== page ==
2 Investigates: County admits poor job overseeing government program

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DEKALB COUNTY, Ga. - DeKalb County purchasing officials failed to oversee a county program intended to help small businesses, most of them owned by minorities or women, a Channel 2 Action News Investigation has found.

An internal audit obtained by Channel 2 Action News also found that checks were backdated to show compliance with the Local Small Business Enterprise, LSBE, program.

The audit points a finger at Carroll County contractor S. Garrett & Co., whose lawyer flatly denies that checks were backdated.

DeKalb County created the LSBE program in 2006. Small companies certified by the county are given opportunities to win up to 20 percent of contracts given to larger companies.

Including the smaller companies in their bids gives larger companies a better chance of winning county business.

County purchasing officials are supposed to make sure that smaller companies are paid within seven days of the county paying the larger companies, which are known as prime contractors.

Austell businessman Hopie Strickland told Channel 2 that he had high hopes for the DeKalb program when he was certified in 2009.

"It was a godsend," he told Channel 2 Investigative Reporter Richard Belcher.

Strickland won parts of five contracts awarded to four larger companies. All the work was federally funded with money from the Energy Star Roof Replacement Program, part of the Obama administration's stimulus plan.

Strickland's company did demolition work on DeKalb County buildings including recorder's court and a recreation center in Scottdale.

But Strickland says it soon became apparent that he was not being paid as quickly as he should have been. Records show that he complained to DeKalb officials and later filed a series of liens in an effort to collect the money he said he was owed, but he was only partly successful. 

In an October 26, 2011, letter, then-Procurement Director Kelvin Walton said the county had concluded that there was a $43,274 difference between what Strickland said he was owed and what the prime contractors had paid him. Walton promised no further help, writing to Strickland, "The department has exhausted our internal efforts." He added: "Our decision does not prevent you from further mediating the matter or pursuing any civil or legal remedies."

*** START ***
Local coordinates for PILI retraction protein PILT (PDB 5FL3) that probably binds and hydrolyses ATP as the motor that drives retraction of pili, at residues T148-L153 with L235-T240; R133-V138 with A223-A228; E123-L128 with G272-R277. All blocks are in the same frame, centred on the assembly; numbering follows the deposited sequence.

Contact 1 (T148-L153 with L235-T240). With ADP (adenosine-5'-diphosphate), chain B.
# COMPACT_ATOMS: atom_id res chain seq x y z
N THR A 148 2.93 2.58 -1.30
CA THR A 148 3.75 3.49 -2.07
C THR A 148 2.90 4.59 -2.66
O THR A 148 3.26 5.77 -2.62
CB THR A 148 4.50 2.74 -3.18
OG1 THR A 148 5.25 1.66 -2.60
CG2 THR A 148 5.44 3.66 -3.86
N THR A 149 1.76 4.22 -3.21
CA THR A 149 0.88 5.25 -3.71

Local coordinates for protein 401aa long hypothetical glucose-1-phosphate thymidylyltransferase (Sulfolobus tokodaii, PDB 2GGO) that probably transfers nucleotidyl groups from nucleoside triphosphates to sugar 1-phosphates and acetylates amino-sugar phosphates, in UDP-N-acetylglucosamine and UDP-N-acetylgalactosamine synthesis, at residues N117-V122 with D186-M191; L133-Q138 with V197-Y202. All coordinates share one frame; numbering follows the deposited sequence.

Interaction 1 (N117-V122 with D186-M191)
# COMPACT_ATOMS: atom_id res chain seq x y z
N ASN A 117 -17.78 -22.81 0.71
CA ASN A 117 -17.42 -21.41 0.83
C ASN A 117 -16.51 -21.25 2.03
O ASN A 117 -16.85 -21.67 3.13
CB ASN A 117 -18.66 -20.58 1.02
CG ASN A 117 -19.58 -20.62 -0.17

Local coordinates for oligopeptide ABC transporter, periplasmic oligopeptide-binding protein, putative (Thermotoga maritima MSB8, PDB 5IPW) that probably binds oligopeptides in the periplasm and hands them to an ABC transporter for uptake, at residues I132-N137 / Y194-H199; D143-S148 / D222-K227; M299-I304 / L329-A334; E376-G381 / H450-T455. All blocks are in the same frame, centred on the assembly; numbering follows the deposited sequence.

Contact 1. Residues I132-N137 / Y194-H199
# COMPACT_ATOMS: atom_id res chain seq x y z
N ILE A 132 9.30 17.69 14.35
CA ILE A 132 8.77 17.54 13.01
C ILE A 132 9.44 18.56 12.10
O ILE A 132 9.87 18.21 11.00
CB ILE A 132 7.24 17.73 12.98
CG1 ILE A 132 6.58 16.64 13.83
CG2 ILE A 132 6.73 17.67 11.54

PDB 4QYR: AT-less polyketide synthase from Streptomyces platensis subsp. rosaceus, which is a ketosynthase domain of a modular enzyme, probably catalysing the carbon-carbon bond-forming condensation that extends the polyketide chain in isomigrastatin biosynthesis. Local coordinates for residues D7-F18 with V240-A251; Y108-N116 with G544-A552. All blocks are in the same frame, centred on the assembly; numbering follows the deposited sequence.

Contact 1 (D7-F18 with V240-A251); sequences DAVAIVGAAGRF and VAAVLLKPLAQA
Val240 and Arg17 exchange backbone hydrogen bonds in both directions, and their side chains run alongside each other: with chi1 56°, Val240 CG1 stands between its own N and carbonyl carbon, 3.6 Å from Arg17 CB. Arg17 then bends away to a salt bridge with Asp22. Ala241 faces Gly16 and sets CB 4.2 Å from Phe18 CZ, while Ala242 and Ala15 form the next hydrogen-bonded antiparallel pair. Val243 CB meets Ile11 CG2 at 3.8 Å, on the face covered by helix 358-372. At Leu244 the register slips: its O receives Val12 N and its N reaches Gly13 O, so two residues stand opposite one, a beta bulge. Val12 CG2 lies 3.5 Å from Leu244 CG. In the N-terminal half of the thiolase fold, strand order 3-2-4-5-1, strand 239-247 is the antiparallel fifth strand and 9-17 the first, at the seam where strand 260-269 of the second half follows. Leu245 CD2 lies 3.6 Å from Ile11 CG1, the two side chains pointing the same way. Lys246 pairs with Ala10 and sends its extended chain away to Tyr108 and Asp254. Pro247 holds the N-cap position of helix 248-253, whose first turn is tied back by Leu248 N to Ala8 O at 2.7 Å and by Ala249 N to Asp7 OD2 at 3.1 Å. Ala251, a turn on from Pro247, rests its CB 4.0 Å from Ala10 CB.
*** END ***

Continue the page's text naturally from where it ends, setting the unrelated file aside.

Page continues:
Strickland calls it the county's "dear John letter."

It took Strickland three more years to persuade DeKalb officials to undertake the audit that produced highly critical findings of the county's work and suspicions about one of the prime contractors that hired Strickland's company as a sub-contractor.

In her January 16, 2015, report, Deputy Finance Director Cornelia Louis wrote: "The county did not comply with requiring monthly ... reports from ... S. Garret, prior to releasing payment. The county also failed to monitor compliance with the LSBE program and enforce corrective action."

Louis concluded that DeKalb's facilities management unit "could not provide Internal Audit with project management documents such as project timeline, inspection reports, etc., to support various project completion dates." 

In other words, Louis concluded that the county dropped the ball.

DeKalb Procurement Director Scott Callan, who came to DeKalb well after the LSBE fiasco documented in the audit, says he generally agrees with the findings.

Of one of the most serious findings that S. Garrett probably backdated checks to make it appear that it had paid Strickland on time, Callan told Channel 2: "It certainly is serious. At worst case, it would be fraudulent, and in that, certainly enough to warrant a question or three."

But it's not clear whether anyone will take another look at the findings in the audit. Strickland says he has complained to the U.S. Department of Energy's Office of Inspector General, because DOE oversaw the Energy Star Roof Replacement Program. Federal agencies do not comment on ongoing investigations.

Timothy Toler, the attorney for S. Garrett and Company, calls the DeKalb audit "flawed and inaccurate."

In a letter to Channel 2 Action News, Toler wrote: "Strickland materially breached its subcontract ... and left the project. Strickland is not entitled to payment for work Strickland failed to perform."

Toler also denies that his client backdated any checks. "Any delay in Strickland's receipt of checks was due solely to Strickland's delay in submitting documentation," he said.  

Strickland, who is now in personal bankruptcy, told Channel 2's Richard Belcher that the audit "definitely backs us up 100 percent." Yet the audit concluded that Strickland is owed just $19,233, far less than Strickland insists that he’s owed, and it notes that he did not finish all the work he contracted to perform.

Callan doesn't offer any encouragement that the county will get involved in Strickland's fight.

"I would be hard pressed to say what specifically we could do that hasn't already been done," Callan told us. "Had the oversight been in place at the time, it could have been addressed in contemporary fashion. Unfortunately, that wasn't done."